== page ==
Erosion influences Nigerian climate policy
Sunday, November 1, 2009
Areas in Nigeria have been subject to damages caused by increasing erosion for over 50 years. This issue has grown over the past years, and responsibility has been pointed at a lack of national policy.
However, locals recognize that they too contribute to the problem. "Some of the problem of erosion is created by our people, by our attitude to waste disposal. When we dump garbage in the drains that are built by the government we simply aggravate the problem of erosion," said state environmental commissioner Michael Egbebike.
"And this waste combined with the force of the flood and trying to erode the soil and sometimes they actually block the channel that has been created for flood dispersion and the floods come back and actually destroy their homes, and at that point they call on government," he added.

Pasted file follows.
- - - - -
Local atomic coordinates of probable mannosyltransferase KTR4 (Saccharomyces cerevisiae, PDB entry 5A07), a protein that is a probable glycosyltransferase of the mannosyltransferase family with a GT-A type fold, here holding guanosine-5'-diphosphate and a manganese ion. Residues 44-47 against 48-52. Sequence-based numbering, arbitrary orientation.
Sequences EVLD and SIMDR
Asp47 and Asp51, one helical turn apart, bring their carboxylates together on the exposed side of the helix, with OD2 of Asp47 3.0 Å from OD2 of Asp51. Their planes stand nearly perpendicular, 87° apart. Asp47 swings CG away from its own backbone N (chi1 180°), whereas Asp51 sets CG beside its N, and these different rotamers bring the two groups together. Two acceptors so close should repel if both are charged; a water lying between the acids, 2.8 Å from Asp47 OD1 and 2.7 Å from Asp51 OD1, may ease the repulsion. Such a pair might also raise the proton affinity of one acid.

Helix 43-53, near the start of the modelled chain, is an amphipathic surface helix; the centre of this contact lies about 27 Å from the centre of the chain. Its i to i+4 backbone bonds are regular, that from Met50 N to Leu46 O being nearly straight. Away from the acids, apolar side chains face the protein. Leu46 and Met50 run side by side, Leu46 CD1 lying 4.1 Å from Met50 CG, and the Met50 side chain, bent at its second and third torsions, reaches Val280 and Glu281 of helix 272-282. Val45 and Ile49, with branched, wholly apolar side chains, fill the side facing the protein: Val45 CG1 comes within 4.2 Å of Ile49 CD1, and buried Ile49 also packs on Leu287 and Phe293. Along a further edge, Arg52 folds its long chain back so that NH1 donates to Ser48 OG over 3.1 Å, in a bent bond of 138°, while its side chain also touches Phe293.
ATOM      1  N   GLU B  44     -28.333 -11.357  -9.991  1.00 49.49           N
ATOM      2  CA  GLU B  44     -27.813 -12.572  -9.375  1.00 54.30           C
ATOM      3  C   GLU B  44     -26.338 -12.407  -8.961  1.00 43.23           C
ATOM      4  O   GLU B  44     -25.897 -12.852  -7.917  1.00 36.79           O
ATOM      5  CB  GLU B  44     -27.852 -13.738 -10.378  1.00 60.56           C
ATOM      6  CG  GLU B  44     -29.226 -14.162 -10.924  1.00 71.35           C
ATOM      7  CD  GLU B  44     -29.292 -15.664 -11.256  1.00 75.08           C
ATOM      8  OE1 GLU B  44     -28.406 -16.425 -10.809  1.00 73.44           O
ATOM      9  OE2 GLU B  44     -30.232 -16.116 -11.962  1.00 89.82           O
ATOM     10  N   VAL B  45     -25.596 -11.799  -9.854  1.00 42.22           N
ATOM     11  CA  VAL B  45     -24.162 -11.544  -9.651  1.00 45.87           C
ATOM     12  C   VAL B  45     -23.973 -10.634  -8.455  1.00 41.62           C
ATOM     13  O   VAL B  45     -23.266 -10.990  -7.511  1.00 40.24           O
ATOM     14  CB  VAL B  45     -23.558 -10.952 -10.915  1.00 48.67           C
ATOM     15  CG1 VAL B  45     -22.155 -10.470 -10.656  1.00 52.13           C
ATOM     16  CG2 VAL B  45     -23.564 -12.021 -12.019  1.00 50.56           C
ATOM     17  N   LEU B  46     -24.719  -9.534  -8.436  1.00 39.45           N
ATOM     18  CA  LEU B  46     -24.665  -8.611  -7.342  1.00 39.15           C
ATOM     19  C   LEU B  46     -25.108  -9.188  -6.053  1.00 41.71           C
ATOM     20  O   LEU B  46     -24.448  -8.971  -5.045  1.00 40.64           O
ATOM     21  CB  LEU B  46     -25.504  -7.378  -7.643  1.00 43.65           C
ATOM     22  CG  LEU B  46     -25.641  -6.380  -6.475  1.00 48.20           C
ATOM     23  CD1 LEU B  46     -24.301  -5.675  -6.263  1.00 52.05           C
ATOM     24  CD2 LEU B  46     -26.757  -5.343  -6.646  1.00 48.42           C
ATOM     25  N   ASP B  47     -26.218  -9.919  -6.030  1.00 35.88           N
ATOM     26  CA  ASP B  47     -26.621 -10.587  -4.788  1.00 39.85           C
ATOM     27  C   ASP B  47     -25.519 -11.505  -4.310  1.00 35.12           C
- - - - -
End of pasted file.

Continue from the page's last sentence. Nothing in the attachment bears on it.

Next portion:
Geological studies of the area affected most by erosion, Anambra, have concluded that the cost of implementing a project which could effectively slow erosion are estimated at US$2 billion. Officials are looking for answers and help in funding a project at the Copenhagen environmental conference in December.
"We have a shortage of resources. The state is struggling because the monies spent on this erosion problem are huge sums of money. So we will of course need a lot of help from the international community and the federal government. Alone it would be a Herculean task for Anambra state," commented Egbebike.
- Gilbert da Costa Abuja. "Erosion Wreaks Havoc in Southeastern Nigeria" — , 31 October 2009
- Sufuyan Ojeifo. "Climate Change:'Nigeria Will Be Part of Policy Formulation'" — , 30 October 2009
- Ogechi Ohalee. "Nigeria: BNRCC Launches Research, Pilot Projects" — , 27 October 2009